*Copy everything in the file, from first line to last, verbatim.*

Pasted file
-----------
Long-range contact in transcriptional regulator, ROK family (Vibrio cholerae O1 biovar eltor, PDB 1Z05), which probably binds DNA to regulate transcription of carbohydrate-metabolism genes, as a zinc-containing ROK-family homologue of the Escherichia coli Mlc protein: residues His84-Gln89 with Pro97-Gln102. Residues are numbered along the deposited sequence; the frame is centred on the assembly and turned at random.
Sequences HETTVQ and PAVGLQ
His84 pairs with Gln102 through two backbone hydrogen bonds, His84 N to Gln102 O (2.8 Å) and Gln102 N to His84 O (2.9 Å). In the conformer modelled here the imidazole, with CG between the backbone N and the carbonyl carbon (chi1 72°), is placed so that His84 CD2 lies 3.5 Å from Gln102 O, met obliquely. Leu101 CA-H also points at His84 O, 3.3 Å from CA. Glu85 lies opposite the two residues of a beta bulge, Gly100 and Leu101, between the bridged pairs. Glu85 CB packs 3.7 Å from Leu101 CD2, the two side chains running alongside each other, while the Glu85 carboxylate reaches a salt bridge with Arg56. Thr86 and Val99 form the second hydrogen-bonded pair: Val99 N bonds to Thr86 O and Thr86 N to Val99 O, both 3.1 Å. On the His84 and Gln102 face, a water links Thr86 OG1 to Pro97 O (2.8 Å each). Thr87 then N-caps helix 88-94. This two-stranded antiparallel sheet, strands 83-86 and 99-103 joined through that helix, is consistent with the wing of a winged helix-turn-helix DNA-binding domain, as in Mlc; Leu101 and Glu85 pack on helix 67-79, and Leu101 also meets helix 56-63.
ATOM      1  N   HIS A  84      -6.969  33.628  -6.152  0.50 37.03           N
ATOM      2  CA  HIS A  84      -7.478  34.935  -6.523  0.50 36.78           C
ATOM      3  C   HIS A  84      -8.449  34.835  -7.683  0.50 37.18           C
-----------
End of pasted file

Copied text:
Long-range contact in transcriptional regulator, ROK family (Vibrio cholerae O1 biovar eltor, PDB 1Z05), which probably binds DNA to regulate transcription of carbohydrate-metabolism genes, as a zinc-containing ROK-family homologue of the Escherichia coli Mlc protein: residues His84-Gln89 with Pro97-Gln102. Residues are numbered along the deposited sequence; the frame is centred on the assembly and turned at random.
Sequences HETTVQ and PAVGLQ
His84 pairs with Gln102 through two backbone hydrogen bonds, His84 N to Gln102 O (2.8 Å) and Gln102 N to His84 O (2.9 Å). In the conformer modelled here the imidazole, with CG between the backbone N and the carbonyl carbon (chi1 72°), is placed so that His84 CD2 lies 3.5 Å from Gln102 O, met obliquely. Leu101 CA-H also points at His84 O, 3.3 Å from CA. Glu85 lies opposite the two residues of a beta bulge, Gly100 and Leu101, between the bridged pairs. Glu85 CB packs 3.7 Å from Leu101 CD2, the two side chains running alongside each other, while the Glu85 carboxylate reaches a salt bridge with Arg56. Thr86 and Val99 form the second hydrogen-bonded pair: Val99 N bonds to Thr86 O and Thr86 N to Val99 O, both 3.1 Å. On the His84 and Gln102 face, a water links Thr86 OG1 to Pro97 O (2.8 Å each). Thr87 then N-caps helix 88-94. This two-stranded antiparallel sheet, strands 83-86 and 99-103 joined through that helix, is consistent with the wing of a winged helix-turn-helix DNA-binding domain, as in Mlc; Leu101 and Glu85 pack on helix 67-79, and Leu101 also meets helix 56-63.
ATOM      1  N   HIS A  84      -6.969  33.628  -6.152  0.50 37.03           N
ATOM      2  CA  HIS A  84      -7.478  34.935  -6.523  0.50 36.78           C
ATOM      3  C   HIS A  84      -8.449  34.835  -7.683  0.50 37.18           C